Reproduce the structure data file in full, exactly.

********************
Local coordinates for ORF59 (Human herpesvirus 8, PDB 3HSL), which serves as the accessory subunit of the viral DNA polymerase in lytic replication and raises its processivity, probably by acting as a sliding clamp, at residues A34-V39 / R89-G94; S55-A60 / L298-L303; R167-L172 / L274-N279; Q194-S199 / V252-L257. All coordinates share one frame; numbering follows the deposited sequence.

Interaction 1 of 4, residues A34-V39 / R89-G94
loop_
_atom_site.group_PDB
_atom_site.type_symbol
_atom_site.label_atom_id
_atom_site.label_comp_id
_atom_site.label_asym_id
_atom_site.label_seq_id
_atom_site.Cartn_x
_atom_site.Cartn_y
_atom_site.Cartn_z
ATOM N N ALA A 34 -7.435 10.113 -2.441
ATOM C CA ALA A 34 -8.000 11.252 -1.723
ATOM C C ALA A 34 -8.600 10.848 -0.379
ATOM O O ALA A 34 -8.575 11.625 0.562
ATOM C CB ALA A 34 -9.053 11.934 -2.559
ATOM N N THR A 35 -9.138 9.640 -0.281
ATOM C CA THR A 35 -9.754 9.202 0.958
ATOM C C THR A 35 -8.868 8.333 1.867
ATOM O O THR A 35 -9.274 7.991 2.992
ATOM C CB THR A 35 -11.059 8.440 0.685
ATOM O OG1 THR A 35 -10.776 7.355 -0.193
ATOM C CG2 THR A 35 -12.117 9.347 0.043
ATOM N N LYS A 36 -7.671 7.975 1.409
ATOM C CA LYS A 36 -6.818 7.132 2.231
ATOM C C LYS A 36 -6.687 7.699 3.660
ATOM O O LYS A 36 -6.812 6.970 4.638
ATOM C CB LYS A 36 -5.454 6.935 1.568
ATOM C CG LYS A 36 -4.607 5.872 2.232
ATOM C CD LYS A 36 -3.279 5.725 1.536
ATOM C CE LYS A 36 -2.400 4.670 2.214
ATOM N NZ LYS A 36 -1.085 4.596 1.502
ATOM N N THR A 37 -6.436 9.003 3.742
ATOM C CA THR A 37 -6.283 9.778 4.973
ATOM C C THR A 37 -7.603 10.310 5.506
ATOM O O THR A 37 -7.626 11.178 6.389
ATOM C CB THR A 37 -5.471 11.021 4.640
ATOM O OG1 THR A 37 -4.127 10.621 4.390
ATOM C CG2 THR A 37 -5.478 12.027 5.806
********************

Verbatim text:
Local coordinates for ORF59 (Human herpesvirus 8, PDB 3HSL), which serves as the accessory subunit of the viral DNA polymerase in lytic replication and raises its processivity, probably by acting as a sliding clamp, at residues A34-V39 / R89-G94; S55-A60 / L298-L303; R167-L172 / L274-N279; Q194-S199 / V252-L257. All coordinates share one frame; numbering follows the deposited sequence.

Interaction 1 of 4, residues A34-V39 / R89-G94
loop_
_atom_site.group_PDB
_atom_site.type_symbol
_atom_site.label_atom_id
_atom_site.label_comp_id
_atom_site.label_asym_id
_atom_site.label_seq_id
_atom_site.Cartn_x
_atom_site.Cartn_y
_atom_site.Cartn_z
ATOM N N ALA A 34 -7.435 10.113 -2.441
ATOM C CA ALA A 34 -8.000 11.252 -1.723
ATOM C C ALA A 34 -8.600 10.848 -0.379
ATOM O O ALA A 34 -8.575 11.625 0.562
ATOM C CB ALA A 34 -9.053 11.934 -2.559
ATOM N N THR A 35 -9.138 9.640 -0.281
ATOM C CA THR A 35 -9.754 9.202 0.958
ATOM C C THR A 35 -8.868 8.333 1.867
ATOM O O THR A 35 -9.274 7.991 2.992
ATOM C CB THR A 35 -11.059 8.440 0.685
ATOM O OG1 THR A 35 -10.776 7.355 -0.193
ATOM C CG2 THR A 35 -12.117 9.347 0.043
ATOM N N LYS A 36 -7.671 7.975 1.409
ATOM C CA LYS A 36 -6.818 7.132 2.231
ATOM C C LYS A 36 -6.687 7.699 3.660
ATOM O O LYS A 36 -6.812 6.970 4.638
ATOM C CB LYS A 36 -5.454 6.935 1.568
ATOM C CG LYS A 36 -4.607 5.872 2.232
ATOM C CD LYS A 36 -3.279 5.725 1.536
ATOM C CE LYS A 36 -2.400 4.670 2.214
ATOM N NZ LYS A 36 -1.085 4.596 1.502
ATOM N N THR A 37 -6.436 9.003 3.742
ATOM C CA THR A 37 -6.283 9.778 4.973
ATOM C C THR A 37 -7.603 10.310 5.506
ATOM O O THR A 37 -7.626 11.178 6.389
ATOM C CB THR A 37 -5.471 11.021 4.640
ATOM O OG1 THR A 37 -4.127 10.621 4.390
ATOM C CG2 THR A 37 -5.478 12.027 5.806